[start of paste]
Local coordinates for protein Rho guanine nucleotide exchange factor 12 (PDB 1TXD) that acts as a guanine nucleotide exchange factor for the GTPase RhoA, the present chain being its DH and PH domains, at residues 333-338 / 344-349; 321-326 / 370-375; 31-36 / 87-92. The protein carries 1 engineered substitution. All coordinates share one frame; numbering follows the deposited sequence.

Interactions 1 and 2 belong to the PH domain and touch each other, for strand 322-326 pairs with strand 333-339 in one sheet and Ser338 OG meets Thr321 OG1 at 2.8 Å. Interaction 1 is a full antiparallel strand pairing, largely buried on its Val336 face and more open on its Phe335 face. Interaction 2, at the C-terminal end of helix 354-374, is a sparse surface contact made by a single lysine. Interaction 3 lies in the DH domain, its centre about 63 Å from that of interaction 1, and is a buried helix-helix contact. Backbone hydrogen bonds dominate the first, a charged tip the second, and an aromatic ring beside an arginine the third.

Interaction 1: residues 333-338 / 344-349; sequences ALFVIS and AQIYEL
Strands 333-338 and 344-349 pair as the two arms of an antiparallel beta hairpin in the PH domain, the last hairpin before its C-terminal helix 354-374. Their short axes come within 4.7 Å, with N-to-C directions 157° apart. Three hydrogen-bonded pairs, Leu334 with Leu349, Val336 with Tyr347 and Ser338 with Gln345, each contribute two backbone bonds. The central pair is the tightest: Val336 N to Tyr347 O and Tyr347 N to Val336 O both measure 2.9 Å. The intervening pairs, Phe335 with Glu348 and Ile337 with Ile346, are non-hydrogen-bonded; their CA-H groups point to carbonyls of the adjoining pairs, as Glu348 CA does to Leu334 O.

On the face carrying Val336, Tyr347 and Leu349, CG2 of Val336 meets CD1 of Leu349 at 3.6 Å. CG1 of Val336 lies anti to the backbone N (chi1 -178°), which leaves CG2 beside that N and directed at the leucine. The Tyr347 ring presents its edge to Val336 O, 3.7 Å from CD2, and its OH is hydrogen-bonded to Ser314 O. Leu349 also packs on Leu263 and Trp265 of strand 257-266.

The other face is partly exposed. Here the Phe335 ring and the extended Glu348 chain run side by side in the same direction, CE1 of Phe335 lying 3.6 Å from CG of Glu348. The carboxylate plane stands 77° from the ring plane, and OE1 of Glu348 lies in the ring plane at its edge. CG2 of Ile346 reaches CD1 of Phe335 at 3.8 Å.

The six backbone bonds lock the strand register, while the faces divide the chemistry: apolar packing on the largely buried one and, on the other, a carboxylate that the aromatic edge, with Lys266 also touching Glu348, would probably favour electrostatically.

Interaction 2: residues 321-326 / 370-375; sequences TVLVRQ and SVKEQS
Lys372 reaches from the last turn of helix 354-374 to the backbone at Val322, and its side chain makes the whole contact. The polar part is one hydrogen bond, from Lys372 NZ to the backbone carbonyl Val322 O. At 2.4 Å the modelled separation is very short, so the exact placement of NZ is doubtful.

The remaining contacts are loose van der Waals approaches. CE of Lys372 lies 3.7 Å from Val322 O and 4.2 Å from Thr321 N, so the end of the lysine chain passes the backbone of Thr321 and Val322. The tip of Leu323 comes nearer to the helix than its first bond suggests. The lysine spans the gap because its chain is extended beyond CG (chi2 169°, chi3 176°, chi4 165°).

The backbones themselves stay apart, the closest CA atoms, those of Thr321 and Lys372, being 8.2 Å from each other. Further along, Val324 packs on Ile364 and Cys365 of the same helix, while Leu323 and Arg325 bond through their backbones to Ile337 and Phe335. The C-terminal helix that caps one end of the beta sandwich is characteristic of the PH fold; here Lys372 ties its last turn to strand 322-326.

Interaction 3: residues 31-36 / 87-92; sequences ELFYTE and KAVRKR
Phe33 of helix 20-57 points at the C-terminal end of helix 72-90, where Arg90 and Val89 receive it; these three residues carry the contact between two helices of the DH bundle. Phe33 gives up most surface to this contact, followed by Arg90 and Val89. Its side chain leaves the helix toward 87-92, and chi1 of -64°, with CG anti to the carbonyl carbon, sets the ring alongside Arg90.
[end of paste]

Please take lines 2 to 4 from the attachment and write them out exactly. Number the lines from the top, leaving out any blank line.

Interactions 1 and 2 belong to the PH domain and touch each other, for strand 322-326 pairs with strand 333-339 in one sheet and Ser338 OG meets Thr321 OG1 at 2.8 Å. Interaction 1 is a full antiparallel strand pairing, largely buried on its Val336 face and more open on its Phe335 face. Interaction 2, at the C-terminal end of helix 354-374, is a sparse surface contact made by a single lysine. Interaction 3 lies in the DH domain, its centre about 63 Å from that of interaction 1, and is a buried helix-helix contact. Backbone hydrogen bonds dominate the first, a charged tip the second, and an aromatic ring beside an arginine the third.

Interaction 1: residues 333-338 / 344-349; sequences ALFVIS and AQIYEL
Strands 333-338 and 344-349 pair as the two arms of an antiparallel beta hairpin in the PH domain, the last hairpin before its C-terminal helix 354-374. Their short axes come within 4.7 Å, with N-to-C directions 157° apart. Three hydrogen-bonded pairs, Leu334 with Leu349, Val336 with Tyr347 and Ser338 with Gln345, each contribute two backbone bonds. The central pair is the tightest: Val336 N to Tyr347 O and Tyr347 N to Val336 O both measure 2.9 Å. The intervening pairs, Phe335 with Glu348 and Ile337 with Ile346, are non-hydrogen-bonded; their CA-H groups point to carbonyls of the adjoining pairs, as Glu348 CA does to Leu334 O.